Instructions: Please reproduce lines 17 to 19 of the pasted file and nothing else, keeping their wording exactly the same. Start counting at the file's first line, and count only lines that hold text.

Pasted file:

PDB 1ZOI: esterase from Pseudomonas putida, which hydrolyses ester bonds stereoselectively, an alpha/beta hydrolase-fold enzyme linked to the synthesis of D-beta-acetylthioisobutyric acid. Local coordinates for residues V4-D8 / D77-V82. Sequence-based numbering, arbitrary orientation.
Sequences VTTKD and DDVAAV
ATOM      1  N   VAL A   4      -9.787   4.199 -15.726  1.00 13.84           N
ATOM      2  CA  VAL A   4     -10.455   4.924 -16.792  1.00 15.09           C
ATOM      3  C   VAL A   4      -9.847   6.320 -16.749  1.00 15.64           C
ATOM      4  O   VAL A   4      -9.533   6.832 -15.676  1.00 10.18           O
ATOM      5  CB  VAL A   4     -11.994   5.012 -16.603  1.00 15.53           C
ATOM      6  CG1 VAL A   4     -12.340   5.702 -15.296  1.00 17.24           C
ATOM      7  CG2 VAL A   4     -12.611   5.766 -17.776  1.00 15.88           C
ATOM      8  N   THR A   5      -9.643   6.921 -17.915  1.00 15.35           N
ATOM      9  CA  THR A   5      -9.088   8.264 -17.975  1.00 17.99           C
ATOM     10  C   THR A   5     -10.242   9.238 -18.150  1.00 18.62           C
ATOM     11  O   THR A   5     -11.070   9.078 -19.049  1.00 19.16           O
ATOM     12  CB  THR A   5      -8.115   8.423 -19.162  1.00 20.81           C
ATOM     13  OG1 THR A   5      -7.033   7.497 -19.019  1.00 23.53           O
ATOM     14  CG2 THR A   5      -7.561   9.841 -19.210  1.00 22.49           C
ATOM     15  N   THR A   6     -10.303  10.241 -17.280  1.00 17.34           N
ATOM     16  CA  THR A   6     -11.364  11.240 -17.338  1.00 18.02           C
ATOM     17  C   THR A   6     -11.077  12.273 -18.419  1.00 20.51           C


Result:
ATOM     15  N   THR A   6     -10.303  10.241 -17.280  1.00 17.34           N
ATOM     16  CA  THR A   6     -11.364  11.240 -17.338  1.00 18.02           C
ATOM     17  C   THR A   6     -11.077  12.273 -18.419  1.00 20.51           C